• Smithersjones2013

    When it comes to weirdness the biggest freak in the whole circus would seem to be this sick sneering moron Massie! What a mean miserable world he must live in that all he can do is sit in his ivory sneering at and belittling anyone who doesn’t fit into his sad little world!

    • mightymark

      See, its when people make that kind of overstatement that more neutral people start to suspect the person they criticise has a point, and those who agree with the overall stance of the person criticised (me here) start to think maybe their side is winning the argument.

      Massie’s article points out what seem, at the very least, to be inconsistencies in the argument of a major player in the “Yes” camp. Now you could have countered by showing for example, that

      a) he didn’t make such remarks
      b) Massie has twisted those remarks, or
      c) by reconciling the allegedly inconsistent remarks.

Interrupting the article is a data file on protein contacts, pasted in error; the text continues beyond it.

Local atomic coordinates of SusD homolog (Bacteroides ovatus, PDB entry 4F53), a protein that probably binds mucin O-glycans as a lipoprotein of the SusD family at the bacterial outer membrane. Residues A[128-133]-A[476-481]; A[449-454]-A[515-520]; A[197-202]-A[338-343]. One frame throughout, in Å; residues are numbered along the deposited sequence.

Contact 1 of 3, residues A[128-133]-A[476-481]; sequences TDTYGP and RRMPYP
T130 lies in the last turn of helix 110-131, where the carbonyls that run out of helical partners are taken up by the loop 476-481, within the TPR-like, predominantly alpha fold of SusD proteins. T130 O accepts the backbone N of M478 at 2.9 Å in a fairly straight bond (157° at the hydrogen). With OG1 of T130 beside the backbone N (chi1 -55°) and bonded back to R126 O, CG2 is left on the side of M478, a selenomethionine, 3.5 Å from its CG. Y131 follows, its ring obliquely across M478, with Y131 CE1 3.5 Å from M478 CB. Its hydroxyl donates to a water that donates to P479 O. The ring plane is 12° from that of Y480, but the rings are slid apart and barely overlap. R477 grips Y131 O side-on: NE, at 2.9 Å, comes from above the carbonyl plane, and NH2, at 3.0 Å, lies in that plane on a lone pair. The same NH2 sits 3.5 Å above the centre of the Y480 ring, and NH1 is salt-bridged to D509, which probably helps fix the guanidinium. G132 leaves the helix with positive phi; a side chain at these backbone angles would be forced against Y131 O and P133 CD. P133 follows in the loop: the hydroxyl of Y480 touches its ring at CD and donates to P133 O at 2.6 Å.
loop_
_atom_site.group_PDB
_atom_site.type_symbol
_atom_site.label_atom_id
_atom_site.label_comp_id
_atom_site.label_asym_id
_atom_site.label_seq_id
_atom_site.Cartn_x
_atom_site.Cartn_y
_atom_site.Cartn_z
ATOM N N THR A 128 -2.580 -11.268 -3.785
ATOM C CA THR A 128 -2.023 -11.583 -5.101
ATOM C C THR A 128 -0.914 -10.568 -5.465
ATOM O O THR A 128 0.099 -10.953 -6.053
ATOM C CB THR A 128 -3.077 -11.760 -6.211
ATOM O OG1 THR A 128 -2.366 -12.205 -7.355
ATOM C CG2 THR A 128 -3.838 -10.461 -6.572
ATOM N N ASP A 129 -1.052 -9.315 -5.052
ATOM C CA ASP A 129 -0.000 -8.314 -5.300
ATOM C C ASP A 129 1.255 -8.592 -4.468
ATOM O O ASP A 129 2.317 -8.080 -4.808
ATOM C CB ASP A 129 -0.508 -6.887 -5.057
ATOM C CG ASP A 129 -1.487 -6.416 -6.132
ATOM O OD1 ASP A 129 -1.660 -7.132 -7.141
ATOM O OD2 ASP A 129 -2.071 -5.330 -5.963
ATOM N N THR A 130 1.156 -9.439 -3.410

That you have chosen instead to simply hurl abuse speaks volumes about the way the “yes” camp are running their campaign

      • Alex Boitz

        My objection is the way that one man has been represented as the entire SNP., and your assertion that individual YES supporters here are abusive and thus representative of the YES campaign. As far as I can see the abuse is coming from the other side.
        Massie’s work here does seem a bit vitriolic.

    • Fergus Pickering

      Oh he’s a bad, bad man.

  • abystander

    Da, da ,da,
    da,da,da da.

    Tories pander to a shower of xenophobic blockheads and promise a referendum to keep them quiet.

    Guess what?